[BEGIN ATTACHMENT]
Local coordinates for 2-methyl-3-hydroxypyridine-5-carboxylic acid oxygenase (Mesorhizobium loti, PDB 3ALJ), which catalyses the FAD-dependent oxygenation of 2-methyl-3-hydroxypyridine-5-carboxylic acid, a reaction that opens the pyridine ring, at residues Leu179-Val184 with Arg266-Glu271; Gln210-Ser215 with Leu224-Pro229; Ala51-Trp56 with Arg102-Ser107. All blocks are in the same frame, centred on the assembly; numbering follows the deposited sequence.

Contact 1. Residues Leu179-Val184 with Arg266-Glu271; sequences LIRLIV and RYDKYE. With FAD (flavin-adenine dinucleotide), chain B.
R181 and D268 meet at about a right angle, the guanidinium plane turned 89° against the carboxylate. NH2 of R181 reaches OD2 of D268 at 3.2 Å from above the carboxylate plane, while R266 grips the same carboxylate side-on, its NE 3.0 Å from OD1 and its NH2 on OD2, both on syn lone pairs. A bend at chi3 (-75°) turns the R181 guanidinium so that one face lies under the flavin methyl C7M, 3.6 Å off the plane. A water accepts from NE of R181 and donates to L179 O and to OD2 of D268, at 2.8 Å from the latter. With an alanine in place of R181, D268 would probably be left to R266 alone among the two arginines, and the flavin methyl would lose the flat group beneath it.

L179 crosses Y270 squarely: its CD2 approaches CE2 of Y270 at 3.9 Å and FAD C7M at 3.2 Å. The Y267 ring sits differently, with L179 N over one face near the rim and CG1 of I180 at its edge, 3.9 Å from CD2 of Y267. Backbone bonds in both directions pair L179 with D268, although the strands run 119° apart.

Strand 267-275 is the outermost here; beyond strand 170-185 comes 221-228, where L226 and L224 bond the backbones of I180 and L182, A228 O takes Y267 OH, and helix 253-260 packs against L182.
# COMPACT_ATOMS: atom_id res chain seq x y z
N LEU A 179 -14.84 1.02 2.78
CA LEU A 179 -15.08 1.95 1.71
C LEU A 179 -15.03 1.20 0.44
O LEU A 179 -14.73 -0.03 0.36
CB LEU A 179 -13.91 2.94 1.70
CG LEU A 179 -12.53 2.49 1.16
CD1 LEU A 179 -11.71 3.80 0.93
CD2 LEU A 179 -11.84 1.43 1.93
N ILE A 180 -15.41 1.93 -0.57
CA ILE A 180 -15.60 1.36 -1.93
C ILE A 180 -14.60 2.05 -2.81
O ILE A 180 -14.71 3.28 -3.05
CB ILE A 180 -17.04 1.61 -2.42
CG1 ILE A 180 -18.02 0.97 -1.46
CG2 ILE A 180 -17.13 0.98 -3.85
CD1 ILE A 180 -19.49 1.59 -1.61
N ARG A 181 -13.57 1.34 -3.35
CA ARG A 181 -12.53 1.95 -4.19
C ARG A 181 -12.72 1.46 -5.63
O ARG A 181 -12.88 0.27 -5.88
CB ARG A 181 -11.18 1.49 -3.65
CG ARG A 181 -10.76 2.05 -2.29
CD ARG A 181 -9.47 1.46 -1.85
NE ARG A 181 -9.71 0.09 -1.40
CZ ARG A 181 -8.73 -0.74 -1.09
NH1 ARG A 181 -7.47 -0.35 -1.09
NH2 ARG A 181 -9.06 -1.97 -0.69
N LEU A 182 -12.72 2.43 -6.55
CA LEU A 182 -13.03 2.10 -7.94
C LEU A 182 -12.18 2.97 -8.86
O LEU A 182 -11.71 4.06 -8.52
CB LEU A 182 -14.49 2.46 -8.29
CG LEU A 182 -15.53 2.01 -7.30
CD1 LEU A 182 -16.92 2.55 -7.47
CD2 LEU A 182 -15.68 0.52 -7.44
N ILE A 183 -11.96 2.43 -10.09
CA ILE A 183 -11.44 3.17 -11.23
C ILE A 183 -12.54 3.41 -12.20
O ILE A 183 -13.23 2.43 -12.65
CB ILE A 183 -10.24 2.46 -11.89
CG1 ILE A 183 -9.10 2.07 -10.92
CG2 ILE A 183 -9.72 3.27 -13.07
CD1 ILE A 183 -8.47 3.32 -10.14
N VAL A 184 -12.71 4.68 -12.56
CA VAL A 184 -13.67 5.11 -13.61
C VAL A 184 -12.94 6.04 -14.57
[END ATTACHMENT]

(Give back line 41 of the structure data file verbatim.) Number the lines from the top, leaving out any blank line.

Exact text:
CD2 LEU A 182 -15.68 0.52 -7.44